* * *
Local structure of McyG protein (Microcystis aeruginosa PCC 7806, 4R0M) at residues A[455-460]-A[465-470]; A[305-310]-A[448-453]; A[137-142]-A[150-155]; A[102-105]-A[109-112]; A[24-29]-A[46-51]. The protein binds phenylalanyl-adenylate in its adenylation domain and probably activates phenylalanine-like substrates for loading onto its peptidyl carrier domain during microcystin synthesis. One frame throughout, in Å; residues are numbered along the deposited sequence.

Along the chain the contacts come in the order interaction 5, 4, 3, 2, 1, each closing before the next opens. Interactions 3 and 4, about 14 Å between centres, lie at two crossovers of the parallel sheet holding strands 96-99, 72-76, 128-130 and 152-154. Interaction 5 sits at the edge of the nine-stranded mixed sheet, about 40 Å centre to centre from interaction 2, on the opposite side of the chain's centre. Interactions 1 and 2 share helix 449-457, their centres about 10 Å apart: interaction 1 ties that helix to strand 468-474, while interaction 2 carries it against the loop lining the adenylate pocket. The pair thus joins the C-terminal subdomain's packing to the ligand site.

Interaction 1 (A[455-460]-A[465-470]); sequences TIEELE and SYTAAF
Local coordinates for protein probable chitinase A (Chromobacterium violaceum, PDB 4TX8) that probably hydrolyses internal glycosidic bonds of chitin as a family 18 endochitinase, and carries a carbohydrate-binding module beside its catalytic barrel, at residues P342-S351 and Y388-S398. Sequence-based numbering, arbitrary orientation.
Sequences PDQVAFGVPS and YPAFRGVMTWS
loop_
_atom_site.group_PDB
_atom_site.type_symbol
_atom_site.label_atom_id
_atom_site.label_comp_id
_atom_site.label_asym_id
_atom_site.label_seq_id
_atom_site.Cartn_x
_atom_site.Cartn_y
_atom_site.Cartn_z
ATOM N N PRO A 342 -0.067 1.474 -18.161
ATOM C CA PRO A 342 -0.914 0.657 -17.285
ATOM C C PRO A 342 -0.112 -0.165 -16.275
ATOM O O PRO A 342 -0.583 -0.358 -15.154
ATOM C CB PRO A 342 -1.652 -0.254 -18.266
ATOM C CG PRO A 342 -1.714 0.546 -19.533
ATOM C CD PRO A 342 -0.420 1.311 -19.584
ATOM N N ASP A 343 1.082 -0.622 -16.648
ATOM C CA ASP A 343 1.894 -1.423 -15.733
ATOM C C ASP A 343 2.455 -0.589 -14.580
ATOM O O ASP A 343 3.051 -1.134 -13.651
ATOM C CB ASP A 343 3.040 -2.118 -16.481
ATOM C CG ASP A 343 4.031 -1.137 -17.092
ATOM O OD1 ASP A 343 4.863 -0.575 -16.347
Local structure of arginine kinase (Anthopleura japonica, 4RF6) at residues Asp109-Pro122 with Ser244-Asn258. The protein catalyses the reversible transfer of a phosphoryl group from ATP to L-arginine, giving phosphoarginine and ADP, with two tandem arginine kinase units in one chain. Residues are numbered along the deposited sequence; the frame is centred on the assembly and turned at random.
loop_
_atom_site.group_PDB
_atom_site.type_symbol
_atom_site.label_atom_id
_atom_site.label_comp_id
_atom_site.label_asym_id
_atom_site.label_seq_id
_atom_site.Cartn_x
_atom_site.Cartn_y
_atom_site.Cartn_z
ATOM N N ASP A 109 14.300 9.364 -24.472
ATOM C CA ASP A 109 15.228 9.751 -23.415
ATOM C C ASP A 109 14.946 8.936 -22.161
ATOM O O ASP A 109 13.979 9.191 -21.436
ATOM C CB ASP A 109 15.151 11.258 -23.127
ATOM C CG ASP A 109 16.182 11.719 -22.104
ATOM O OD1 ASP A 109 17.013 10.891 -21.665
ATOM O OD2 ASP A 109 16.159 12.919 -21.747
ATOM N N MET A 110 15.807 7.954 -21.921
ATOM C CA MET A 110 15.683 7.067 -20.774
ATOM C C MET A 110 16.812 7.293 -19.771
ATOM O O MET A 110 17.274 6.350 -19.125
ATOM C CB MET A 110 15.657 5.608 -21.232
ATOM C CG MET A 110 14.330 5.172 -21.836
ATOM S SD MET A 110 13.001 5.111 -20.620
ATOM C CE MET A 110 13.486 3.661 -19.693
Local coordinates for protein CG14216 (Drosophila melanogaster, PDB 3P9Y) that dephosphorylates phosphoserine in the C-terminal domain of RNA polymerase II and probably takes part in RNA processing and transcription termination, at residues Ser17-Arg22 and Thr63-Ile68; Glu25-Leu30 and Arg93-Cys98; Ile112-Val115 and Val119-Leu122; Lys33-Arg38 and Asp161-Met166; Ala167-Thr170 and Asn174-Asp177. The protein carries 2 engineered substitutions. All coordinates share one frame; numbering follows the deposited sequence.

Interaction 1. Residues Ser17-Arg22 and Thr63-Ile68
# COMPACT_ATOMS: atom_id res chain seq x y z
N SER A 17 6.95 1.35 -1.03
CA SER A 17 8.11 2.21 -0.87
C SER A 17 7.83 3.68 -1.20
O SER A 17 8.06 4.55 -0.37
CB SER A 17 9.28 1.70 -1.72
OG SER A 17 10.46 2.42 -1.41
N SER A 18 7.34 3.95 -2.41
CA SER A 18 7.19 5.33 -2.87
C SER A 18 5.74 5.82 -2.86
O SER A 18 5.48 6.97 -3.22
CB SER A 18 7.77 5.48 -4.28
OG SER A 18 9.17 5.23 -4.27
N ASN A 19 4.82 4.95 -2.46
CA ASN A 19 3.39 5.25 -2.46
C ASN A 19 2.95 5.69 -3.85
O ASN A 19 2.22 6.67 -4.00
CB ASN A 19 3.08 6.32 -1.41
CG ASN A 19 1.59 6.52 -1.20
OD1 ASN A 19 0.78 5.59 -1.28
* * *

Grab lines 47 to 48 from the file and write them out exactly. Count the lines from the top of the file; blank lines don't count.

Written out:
ATOM O OD1 ASP A 109 17.013 10.891 -21.665
ATOM O OD2 ASP A 109 16.159 12.919 -21.747